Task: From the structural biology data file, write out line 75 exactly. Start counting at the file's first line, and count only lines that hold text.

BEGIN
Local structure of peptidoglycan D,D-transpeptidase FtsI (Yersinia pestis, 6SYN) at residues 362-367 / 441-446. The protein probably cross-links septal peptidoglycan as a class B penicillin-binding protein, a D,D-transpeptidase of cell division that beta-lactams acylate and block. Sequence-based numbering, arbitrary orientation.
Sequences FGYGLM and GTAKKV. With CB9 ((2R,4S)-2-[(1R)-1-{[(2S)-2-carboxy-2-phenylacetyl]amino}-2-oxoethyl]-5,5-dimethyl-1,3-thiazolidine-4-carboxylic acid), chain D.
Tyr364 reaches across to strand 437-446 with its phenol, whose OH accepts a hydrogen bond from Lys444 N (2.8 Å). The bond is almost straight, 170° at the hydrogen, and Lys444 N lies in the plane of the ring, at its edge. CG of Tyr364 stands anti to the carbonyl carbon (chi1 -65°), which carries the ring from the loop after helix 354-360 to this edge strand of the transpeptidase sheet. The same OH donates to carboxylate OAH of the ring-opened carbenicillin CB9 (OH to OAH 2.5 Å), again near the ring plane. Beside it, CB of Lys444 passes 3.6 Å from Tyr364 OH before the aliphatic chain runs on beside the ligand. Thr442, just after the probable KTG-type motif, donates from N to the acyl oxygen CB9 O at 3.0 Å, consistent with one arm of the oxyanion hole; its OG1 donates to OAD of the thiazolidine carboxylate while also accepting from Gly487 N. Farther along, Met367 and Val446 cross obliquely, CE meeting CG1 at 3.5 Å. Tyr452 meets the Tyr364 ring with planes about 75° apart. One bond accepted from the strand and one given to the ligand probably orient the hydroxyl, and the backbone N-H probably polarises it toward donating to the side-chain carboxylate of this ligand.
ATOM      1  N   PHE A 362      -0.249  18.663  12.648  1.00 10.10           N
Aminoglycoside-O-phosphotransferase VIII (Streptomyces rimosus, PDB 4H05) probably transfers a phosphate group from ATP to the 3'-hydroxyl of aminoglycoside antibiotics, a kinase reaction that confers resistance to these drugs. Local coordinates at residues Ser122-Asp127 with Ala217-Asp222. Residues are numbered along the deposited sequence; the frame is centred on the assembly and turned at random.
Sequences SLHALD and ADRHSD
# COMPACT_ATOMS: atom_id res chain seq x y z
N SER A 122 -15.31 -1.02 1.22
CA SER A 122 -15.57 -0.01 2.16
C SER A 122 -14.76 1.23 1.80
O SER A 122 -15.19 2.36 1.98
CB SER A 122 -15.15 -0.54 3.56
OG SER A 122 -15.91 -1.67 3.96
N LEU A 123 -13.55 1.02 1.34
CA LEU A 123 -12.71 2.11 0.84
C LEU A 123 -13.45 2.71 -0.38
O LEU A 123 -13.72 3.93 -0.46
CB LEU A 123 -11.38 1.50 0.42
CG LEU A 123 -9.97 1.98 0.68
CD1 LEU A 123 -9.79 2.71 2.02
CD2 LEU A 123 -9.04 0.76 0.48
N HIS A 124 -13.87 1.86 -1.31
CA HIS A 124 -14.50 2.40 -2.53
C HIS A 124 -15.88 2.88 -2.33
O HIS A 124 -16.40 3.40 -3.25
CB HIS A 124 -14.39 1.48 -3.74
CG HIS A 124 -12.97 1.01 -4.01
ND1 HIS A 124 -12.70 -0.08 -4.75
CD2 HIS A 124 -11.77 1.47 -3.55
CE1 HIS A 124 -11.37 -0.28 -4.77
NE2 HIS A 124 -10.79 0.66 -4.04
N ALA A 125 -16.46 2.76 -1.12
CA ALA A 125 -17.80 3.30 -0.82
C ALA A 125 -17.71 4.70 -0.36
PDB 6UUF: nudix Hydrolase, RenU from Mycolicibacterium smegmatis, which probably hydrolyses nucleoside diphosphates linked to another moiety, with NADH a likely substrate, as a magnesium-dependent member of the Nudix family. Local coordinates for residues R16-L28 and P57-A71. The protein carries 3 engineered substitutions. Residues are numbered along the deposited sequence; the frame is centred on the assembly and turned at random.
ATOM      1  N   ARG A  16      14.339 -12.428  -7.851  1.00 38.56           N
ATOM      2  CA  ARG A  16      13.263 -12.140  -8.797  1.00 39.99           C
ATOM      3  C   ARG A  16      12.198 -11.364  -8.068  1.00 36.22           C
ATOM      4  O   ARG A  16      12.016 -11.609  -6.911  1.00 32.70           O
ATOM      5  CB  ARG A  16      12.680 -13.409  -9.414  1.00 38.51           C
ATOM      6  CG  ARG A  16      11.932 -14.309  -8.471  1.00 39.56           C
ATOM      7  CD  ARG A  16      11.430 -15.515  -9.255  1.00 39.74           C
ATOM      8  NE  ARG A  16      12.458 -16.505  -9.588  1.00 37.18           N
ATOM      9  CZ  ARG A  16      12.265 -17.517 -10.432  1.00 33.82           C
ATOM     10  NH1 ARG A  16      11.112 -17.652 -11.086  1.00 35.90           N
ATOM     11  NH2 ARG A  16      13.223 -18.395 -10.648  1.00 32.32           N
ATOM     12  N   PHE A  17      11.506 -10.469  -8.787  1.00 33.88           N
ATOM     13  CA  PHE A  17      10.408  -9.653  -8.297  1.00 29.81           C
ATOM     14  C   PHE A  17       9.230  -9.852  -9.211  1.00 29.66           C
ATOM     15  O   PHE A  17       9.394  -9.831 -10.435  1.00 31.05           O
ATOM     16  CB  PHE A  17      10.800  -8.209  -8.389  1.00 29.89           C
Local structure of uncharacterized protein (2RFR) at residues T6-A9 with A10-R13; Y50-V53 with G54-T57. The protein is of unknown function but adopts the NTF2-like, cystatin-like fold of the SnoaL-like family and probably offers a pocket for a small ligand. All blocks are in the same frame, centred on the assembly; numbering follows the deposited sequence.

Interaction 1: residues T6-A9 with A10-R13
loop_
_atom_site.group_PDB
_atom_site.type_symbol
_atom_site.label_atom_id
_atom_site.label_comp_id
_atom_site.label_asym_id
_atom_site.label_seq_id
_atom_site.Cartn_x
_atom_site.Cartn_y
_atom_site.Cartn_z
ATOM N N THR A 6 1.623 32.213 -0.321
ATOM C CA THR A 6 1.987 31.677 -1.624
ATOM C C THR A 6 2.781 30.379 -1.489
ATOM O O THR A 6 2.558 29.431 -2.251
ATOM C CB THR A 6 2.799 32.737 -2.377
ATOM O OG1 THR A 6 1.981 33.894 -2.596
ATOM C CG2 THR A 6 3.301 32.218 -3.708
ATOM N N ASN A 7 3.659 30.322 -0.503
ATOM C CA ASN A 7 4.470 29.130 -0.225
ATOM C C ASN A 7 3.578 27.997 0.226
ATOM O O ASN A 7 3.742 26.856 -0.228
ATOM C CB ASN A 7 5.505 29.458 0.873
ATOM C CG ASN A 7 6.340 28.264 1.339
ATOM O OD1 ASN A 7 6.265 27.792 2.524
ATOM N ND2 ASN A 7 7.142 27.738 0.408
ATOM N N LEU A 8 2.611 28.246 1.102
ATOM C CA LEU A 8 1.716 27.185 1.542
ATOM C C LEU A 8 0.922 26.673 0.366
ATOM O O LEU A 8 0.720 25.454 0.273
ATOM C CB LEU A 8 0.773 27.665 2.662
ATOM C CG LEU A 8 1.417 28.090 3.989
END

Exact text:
ATOM C CB ASN A 7 5.505 29.458 0.873